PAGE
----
The advantages and features of novelty characterizing various aspects of the invention are pointed out with particularity in the appended claims. To gain an improved understanding of the advantages and features of novelty, however, reference may be made to the following descriptive matter and accompanying drawings that describe and illustrate various embodiments and concepts related to the aspects of the invention.
The foregoing Summary, as well as the following Detailed Description, will be better understood when read in conjunction with the accompanying drawings.
The following discussion and accompanying figures disclose various articles of footwear having uppers with polymer matrix layers in accordance with aspects of the present invention. Concepts related to the polymer matrix layers are disclosed with reference to various articles of athletic footwear having configurations suitable for the sports of running and basketball. The polymer matrix layers are not solely limited to footwear designed for running and basketball, however, and may be incorporated into a wide range of athletic footwear styles, including shoes that are suitable for baseball, basketball, cross-training, football, rugby, soccer, tennis, volleyball, and walking, for example. In addition, the polymer matrix layers may be incorporated into footwear that is generally considered to be non-athletic, including a variety of dress shoes, casual shoes, sandals, and boots. An individual skilled in the relevant art will appreciate, therefore, that the concepts disclosed herein with regard to the polymer matrix layers apply to a wide variety of footwear styles, in addition to the specific styles discussed in the following material and depicted in the accompanying figures.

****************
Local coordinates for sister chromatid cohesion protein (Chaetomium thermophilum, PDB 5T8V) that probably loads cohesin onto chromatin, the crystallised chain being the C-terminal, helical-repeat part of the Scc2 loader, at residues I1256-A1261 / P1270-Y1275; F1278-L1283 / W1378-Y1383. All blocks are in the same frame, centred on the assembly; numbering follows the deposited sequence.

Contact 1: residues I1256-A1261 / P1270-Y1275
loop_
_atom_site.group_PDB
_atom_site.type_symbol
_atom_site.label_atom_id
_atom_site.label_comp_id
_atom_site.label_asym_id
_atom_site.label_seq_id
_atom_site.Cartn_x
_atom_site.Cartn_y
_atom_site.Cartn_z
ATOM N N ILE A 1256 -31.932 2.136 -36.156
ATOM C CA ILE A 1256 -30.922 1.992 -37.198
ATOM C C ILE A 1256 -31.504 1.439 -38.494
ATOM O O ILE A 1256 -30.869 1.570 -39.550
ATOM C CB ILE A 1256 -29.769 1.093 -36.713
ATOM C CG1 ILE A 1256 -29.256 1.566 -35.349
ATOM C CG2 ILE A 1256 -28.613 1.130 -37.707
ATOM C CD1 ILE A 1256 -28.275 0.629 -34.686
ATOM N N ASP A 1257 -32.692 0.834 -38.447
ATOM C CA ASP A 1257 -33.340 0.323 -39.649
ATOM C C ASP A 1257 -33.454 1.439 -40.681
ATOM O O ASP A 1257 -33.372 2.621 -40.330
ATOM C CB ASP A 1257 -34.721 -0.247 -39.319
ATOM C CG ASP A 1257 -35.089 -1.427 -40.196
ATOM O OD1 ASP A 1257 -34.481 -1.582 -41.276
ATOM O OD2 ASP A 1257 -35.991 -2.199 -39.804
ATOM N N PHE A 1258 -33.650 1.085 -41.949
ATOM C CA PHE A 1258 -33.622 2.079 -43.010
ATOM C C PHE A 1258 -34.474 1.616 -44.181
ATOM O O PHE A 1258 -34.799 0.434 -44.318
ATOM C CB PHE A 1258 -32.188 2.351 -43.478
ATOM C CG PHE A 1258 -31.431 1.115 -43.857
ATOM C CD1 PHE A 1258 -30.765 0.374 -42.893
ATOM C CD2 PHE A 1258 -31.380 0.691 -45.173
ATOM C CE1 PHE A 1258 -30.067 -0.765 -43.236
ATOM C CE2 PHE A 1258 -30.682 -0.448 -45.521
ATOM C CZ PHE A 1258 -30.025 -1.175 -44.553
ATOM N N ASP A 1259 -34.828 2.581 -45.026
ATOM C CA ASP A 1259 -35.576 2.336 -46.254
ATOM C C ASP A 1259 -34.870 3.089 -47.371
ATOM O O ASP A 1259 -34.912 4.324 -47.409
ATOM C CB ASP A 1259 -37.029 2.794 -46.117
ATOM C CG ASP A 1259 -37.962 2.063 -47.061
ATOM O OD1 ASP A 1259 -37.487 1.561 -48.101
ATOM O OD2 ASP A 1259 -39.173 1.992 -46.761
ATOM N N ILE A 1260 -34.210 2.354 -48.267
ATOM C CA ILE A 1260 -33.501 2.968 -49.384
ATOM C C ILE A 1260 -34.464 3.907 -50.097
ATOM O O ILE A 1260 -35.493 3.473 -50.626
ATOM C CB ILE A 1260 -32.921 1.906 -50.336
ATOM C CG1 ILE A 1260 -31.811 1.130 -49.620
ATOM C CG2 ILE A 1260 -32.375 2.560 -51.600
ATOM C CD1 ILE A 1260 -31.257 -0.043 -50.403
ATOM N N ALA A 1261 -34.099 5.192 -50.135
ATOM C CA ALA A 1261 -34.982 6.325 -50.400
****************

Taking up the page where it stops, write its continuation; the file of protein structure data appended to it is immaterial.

An article of footwear 10 is depicted in
Upper 20 is secured to sole structure 30 and defines a void for receiving a foot. For purposes of reference, upper 20 includes a lateral side 21, an opposite medial side 22, and a vamp area 23. Lateral side 21 is positioned to extend along a lateral side of the foot and generally passes through each of regions 11-13. Similarly, medial side 22 is positioned to extend along an opposite medial side of the foot and generally passes through each of regions 11-13. Vamp area 23 is positioned between lateral side 21 and medial side 22 to correspond with an upper surface of the foot. Vamp area 23 includes a throat 24 having a lace 25 or any other closure mechanism that is utilized in a conventional manner to modify the dimensions of upper 20 relative the foot, thereby adjusting the fit of footwear 10. Upper 20 also includes an ankle opening 26 that provides the foot with access to the void within upper 20.